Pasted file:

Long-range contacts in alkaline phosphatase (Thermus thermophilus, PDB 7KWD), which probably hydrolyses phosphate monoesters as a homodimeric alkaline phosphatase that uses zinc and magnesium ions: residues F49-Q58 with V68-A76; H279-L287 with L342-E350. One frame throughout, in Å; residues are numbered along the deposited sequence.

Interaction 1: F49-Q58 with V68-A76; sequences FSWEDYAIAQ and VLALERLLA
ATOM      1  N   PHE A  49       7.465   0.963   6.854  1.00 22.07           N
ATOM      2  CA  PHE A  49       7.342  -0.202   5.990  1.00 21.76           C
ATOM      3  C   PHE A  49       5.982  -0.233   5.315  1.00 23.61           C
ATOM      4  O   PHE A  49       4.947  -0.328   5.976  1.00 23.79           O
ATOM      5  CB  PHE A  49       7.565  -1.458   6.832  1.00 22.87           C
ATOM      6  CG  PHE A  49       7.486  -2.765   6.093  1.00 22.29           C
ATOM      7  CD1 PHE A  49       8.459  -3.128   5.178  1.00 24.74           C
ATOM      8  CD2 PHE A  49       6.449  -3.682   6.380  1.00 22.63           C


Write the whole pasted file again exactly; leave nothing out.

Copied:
Long-range contacts in alkaline phosphatase (Thermus thermophilus, PDB 7KWD), which probably hydrolyses phosphate monoesters as a homodimeric alkaline phosphatase that uses zinc and magnesium ions: residues F49-Q58 with V68-A76; H279-L287 with L342-E350. One frame throughout, in Å; residues are numbered along the deposited sequence.

Interaction 1: F49-Q58 with V68-A76; sequences FSWEDYAIAQ and VLALERLLA
ATOM      1  N   PHE A  49       7.465   0.963   6.854  1.00 22.07           N
ATOM      2  CA  PHE A  49       7.342  -0.202   5.990  1.00 21.76           C
ATOM      3  C   PHE A  49       5.982  -0.233   5.315  1.00 23.61           C
ATOM      4  O   PHE A  49       4.947  -0.328   5.976  1.00 23.79           O
ATOM      5  CB  PHE A  49       7.565  -1.458   6.832  1.00 22.87           C
ATOM      6  CG  PHE A  49       7.486  -2.765   6.093  1.00 22.29           C
ATOM      7  CD1 PHE A  49       8.459  -3.128   5.178  1.00 24.74           C
ATOM      8  CD2 PHE A  49       6.449  -3.682   6.380  1.00 22.63           C